James Dalton II
|James Leo Dalton II|
New Britain, Connecticut
|Died||May 16, 1945
|Allegiance||United States of America|
|Service/branch||United States Army|
|Years of service||1933–1945|
|Commands held||161st Infantry Regiment|
James Leo Dalton II (January 20, 1910 – May 16, 1945) was a general and commander of United States Army forces during World War II. He graduated from West Point in 1933 and earned the Silver Star during the strategically significant Guadalcanal Campaign in which he commanded the 161st Infantry Regiment as a Colonel.
Dalton later commanded the 161st during the New Georgia Campaign in 1943 and Battle of Luzon in 1945 before being promoted and reassigned as assistant commander of the 25th Infantry Division. He was killed by a Japanese sniper during the Battle of Balete Pass on May 16, 1945.
Birth and schooling
Dalton was born in New Britain, Connecticut but moved to Naugatuck with his family at a very young age. There he attended Saint Francis of Assisi School, and in 1927 he graduated from Naugatuck High School. In 1929 he entered West Point, graduating in 1933, when he transferred from cavalry to infantry.
Early military history
Dalton was posted at Pearl Harbor during the Japanese attack in 1941 and in January 1943 his regiment, the 161st Rifle (Infantry) Regiment, was sent to Guadalcanal, as part of the Americal Division's deployment to the island. The 161st took part in the final weeks of the campaign. For his duties during this campaign, Dalton was awarded the Silver Star and was promoted to lieutenant-colonel, then colonel.
Dalton was given command of the 161st in the closing days of the Guadalcanal Campaign after its previous commander, Colonel Clarence Orndorff, was ordered back to the United States through illness. Initially the 161st was a National Guard regiment, but having seen combat in the Guadalcanal campaign and taken in veteran replacements the regiment had lost that title. After Guadalcanal the 161st was ordered to New Georgia Island to link up with the 145th and 148th Infantry Regiments, in an attempt to take out the Japanese airfield at Munda Point. On arrival at New Georgia Island on July 22, 1943, Dalton's regiment was placed under the command of General Robert S. Beightler. In a difficult campaign, in which his regiment was unable to make gains due to heavy enemy defensive positions, Dalton's regiment was also blamed by Colonel Baxter of the 148th for failures in the field. Beighter, although a fellow Ohio Guardsman of Baxter, decided that Dalton's command was sound and was able to remove Baxter from his position through a fortuitous element of Baxter's ill health.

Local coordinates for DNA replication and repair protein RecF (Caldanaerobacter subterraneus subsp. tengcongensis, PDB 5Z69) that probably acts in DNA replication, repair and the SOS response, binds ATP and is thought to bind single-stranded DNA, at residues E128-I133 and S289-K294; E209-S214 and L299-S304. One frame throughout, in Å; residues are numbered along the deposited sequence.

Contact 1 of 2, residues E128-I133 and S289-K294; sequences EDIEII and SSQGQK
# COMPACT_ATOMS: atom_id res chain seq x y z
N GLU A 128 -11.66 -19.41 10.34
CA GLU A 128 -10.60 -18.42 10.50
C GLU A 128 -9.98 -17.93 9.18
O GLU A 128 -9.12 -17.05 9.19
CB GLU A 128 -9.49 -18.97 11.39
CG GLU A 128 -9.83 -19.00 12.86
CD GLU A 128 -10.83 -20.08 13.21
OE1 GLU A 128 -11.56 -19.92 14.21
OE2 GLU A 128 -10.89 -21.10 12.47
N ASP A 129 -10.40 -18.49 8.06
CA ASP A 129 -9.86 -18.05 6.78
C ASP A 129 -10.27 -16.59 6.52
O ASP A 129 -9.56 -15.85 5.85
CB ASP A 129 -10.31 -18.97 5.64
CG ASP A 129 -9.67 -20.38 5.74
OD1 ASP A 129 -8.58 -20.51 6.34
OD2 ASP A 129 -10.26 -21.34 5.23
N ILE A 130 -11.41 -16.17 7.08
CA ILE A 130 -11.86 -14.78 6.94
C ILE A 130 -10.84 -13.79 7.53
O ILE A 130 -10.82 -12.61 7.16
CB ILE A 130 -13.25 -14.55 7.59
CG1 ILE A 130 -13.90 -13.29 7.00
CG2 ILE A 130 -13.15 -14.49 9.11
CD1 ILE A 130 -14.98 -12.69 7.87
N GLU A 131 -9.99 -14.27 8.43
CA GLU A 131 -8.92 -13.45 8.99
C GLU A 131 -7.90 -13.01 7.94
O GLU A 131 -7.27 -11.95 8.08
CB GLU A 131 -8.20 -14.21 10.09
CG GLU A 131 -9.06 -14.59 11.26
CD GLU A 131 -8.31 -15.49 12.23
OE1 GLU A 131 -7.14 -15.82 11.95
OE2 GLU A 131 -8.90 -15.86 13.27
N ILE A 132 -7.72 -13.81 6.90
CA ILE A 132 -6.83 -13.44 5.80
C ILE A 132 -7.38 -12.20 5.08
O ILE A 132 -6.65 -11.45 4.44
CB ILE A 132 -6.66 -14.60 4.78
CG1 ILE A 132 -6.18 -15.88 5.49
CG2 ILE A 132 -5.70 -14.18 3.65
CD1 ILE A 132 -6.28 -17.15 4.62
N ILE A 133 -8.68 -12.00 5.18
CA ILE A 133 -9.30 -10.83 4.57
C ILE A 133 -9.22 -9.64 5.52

Later military service and death
After the 161st was deployed to the Philippines during the Battle of Luzon, Dalton was promoted to brigadier general and reassigned as assistant commanding general of the 25th Infantry Division. Soon after, Dalton was killed in action by a Japanese sniper during the Battle of Balete Pass on May 16, 1945. The pass where Dalton died was renamed in his honor after the battle, and is still sometimes referred to as Dalton Pass today. Dalton was one of only 11 US general officers killed in action during World War II.
Dalton was buried at USAFE Cemetery #1, Santa Barbara, Luzon on May 18, 1945.
- Ohl, John Kennedy; Minuteman, The Military Career of General Robert S. Beightler, Lynne Rienner Publishers (2001) pg 109 ISBN 1-55587-923-3
- Cartwheel: The reduction of Rabaul, John Miller Jr. Hyper War Website
- Ohl; pg 123
- Government of the Philippines
- US National Archives and Records Administration image #III-SC 265835.
- Radike, Floyd W. (2003). Across the Dark Islands: The War in the Pacific. ISBN 0-89141-774-5. (Radike refers to Dalton as "Colonel Weston" in this memoir of Radike's experiences as an officer in the 161st Infantry Regiment during World War II.)
- Cagley, Thomas R. (2005). "Relatively few U.S. generals lost their lives in World War II". World War II History (magazine). Retrieved 2008-08-18.
- GlobalSecurity.org. "1st Battalion - 161st Infantry Regiment". Retrieved 2008-08-18.
- Government of the Philippines. "DFA Announces Commemoration of Battle of Balete Pass". Retrieved 2008-08-18.
- Lagasca, Charlie (2006-05-11). "World War II Vets to mark fall of 'Balete Pass'". Philippine Headline News Online. The Philippine Star. Retrieved 2008-08-18.
- Lofgren, Stephen J. Northern Solomons. The U.S. Army Campaigns of World War II. United States Army Center of Military History. p. 36. Retrieved October 18, 2006.
- Miller, John Jr. (1995) . Guadalcanal: The First Offensive. United States Army in World War II. United States Army Center of Military History. CMH Pub 5-3. Retrieved 2006-07-04.
- Miller, John, Jr. (1959). "CARTWHEEL: The Reduction of Rabaul". United States Army in World War II: The War in the Pacific. Office of the Chief of Military History, U.S. Department of the Army. p. 418. Retrieved October 20, 2006.
- Smith, Robert Ross (1993). "Triumph in the Philippines". United States Army in World War II. Office of the Chief of Military History, Department of the (US) Army. Retrieved 2008-08-18.